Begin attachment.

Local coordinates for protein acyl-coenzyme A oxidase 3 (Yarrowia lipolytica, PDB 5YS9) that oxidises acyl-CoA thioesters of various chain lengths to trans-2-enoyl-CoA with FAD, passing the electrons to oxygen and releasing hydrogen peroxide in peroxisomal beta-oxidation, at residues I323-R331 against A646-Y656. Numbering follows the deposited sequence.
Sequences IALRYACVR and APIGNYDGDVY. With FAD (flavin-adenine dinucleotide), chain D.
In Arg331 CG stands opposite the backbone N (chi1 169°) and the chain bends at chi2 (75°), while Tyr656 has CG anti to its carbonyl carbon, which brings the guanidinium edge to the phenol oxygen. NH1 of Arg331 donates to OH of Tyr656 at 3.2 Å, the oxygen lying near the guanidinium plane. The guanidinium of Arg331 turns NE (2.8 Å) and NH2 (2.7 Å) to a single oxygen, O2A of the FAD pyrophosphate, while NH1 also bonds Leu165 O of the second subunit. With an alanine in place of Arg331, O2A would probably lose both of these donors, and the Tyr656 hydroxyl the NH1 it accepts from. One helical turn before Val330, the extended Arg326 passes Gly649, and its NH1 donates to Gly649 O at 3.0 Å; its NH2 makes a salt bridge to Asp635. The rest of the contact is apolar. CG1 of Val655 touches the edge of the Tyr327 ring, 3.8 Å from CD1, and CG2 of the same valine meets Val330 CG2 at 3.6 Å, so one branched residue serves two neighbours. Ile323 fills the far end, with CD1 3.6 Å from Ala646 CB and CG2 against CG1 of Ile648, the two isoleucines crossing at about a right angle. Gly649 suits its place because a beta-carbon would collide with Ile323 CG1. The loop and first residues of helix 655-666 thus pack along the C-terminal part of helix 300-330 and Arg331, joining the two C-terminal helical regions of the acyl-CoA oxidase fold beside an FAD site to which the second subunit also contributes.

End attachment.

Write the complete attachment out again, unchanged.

Local coordinates for protein acyl-coenzyme A oxidase 3 (Yarrowia lipolytica, PDB 5YS9) that oxidises acyl-CoA thioesters of various chain lengths to trans-2-enoyl-CoA with FAD, passing the electrons to oxygen and releasing hydrogen peroxide in peroxisomal beta-oxidation, at residues I323-R331 against A646-Y656. Numbering follows the deposited sequence.
Sequences IALRYACVR and APIGNYDGDVY. With FAD (flavin-adenine dinucleotide), chain D.
In Arg331 CG stands opposite the backbone N (chi1 169°) and the chain bends at chi2 (75°), while Tyr656 has CG anti to its carbonyl carbon, which brings the guanidinium edge to the phenol oxygen. NH1 of Arg331 donates to OH of Tyr656 at 3.2 Å, the oxygen lying near the guanidinium plane. The guanidinium of Arg331 turns NE (2.8 Å) and NH2 (2.7 Å) to a single oxygen, O2A of the FAD pyrophosphate, while NH1 also bonds Leu165 O of the second subunit. With an alanine in place of Arg331, O2A would probably lose both of these donors, and the Tyr656 hydroxyl the NH1 it accepts from. One helical turn before Val330, the extended Arg326 passes Gly649, and its NH1 donates to Gly649 O at 3.0 Å; its NH2 makes a salt bridge to Asp635. The rest of the contact is apolar. CG1 of Val655 touches the edge of the Tyr327 ring, 3.8 Å from CD1, and CG2 of the same valine meets Val330 CG2 at 3.6 Å, so one branched residue serves two neighbours. Ile323 fills the far end, with CD1 3.6 Å from Ala646 CB and CG2 against CG1 of Ile648, the two isoleucines crossing at about a right angle. Gly649 suits its place because a beta-carbon would collide with Ile323 CG1. The loop and first residues of helix 655-666 thus pack along the C-terminal part of helix 300-330 and Arg331, joining the two C-terminal helical regions of the acyl-CoA oxidase fold beside an FAD site to which the second subunit also contributes.